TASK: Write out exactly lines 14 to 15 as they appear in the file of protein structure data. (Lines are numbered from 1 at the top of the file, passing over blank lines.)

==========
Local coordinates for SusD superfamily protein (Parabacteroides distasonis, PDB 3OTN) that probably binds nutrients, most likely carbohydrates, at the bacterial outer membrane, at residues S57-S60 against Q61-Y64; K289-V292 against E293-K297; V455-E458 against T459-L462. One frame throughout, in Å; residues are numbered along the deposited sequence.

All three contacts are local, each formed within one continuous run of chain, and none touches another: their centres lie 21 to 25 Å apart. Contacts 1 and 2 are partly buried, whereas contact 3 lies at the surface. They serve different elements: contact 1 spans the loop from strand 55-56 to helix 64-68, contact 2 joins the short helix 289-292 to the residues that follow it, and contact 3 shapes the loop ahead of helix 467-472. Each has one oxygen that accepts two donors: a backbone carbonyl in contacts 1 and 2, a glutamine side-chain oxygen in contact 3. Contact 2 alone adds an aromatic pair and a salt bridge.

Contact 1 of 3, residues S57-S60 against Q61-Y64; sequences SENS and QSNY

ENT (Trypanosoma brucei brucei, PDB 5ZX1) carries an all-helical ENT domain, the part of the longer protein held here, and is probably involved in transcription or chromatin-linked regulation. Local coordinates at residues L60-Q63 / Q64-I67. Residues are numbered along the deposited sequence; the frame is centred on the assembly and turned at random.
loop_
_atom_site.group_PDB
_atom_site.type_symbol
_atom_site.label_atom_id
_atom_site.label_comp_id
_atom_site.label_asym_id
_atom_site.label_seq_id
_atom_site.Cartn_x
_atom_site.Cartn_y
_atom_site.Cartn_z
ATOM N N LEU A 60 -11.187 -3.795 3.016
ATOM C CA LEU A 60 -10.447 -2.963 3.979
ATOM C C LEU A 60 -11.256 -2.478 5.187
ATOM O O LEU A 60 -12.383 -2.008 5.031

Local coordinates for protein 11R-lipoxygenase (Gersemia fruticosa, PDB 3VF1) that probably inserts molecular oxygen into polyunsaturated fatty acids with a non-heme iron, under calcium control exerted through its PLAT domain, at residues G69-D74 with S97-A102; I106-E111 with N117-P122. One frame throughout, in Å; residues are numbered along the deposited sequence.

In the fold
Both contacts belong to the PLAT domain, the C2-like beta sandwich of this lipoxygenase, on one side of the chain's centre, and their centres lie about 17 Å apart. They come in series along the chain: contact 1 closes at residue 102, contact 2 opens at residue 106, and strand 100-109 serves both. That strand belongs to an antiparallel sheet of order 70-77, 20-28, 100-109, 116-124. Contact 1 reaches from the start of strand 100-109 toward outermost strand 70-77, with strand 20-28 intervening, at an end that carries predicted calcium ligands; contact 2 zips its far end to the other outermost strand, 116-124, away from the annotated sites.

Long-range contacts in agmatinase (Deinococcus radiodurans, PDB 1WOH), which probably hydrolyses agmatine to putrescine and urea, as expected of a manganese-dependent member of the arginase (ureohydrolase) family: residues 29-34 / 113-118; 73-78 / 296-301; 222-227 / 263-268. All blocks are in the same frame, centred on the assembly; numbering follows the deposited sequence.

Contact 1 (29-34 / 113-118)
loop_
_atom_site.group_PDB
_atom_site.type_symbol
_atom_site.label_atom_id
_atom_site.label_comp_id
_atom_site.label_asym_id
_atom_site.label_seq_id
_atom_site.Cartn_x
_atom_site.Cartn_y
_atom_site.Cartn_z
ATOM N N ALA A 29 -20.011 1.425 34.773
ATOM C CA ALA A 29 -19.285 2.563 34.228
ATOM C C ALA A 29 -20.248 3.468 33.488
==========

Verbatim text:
_atom_site.Cartn_z
ATOM N N LEU A 60 -11.187 -3.795 3.016